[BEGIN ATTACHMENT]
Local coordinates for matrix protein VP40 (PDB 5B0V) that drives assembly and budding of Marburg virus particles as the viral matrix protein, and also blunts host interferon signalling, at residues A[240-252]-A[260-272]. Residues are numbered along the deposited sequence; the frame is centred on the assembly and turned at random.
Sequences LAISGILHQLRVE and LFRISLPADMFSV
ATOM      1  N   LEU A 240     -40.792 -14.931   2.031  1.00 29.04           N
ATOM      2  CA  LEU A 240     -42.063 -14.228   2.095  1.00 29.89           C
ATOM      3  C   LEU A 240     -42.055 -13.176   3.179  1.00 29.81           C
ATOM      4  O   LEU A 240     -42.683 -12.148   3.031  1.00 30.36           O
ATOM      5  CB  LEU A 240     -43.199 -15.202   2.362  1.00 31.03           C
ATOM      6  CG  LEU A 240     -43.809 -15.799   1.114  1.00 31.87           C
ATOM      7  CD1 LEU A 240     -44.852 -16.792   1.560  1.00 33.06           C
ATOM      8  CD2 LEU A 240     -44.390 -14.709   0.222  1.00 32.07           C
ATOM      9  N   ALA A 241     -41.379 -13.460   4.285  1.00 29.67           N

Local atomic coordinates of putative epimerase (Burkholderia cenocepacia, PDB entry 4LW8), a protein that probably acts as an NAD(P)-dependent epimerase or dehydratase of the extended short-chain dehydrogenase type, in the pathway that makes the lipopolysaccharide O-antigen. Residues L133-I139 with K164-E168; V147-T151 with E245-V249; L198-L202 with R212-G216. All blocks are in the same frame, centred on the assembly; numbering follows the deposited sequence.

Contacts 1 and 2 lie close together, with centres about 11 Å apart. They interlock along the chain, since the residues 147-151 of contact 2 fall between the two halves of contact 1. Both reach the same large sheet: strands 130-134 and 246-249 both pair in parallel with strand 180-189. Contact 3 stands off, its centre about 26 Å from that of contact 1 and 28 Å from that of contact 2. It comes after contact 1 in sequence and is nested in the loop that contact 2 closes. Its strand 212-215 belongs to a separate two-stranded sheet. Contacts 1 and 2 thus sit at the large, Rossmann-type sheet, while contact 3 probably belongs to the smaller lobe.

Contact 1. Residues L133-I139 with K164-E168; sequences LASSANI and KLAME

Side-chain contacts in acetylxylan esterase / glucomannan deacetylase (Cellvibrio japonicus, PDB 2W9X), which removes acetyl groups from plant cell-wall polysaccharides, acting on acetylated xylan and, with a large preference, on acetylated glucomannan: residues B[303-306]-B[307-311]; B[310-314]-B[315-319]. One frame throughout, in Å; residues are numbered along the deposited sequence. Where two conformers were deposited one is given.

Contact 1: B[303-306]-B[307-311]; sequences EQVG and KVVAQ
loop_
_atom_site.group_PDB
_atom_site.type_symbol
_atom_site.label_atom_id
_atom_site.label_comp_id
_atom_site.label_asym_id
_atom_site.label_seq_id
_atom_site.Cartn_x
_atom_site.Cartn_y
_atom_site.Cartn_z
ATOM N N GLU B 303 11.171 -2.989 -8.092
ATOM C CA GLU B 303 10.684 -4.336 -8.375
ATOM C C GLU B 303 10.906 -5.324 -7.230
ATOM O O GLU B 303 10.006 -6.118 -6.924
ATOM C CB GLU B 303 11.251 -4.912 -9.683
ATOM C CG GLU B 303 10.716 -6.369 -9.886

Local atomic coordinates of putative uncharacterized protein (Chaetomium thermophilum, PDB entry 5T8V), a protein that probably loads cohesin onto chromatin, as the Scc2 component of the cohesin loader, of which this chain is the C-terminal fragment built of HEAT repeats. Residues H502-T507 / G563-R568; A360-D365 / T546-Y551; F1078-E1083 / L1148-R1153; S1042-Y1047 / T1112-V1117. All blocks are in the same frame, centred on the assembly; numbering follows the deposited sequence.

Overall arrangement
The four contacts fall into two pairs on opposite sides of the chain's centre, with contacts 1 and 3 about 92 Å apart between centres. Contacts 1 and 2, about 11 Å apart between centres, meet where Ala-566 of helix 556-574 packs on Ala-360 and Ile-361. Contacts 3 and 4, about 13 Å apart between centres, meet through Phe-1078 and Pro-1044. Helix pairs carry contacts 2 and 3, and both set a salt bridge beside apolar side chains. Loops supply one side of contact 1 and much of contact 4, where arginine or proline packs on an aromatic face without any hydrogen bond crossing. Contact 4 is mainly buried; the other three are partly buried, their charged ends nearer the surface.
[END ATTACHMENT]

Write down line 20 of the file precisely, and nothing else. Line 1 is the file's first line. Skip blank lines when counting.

_atom_site.label_atom_id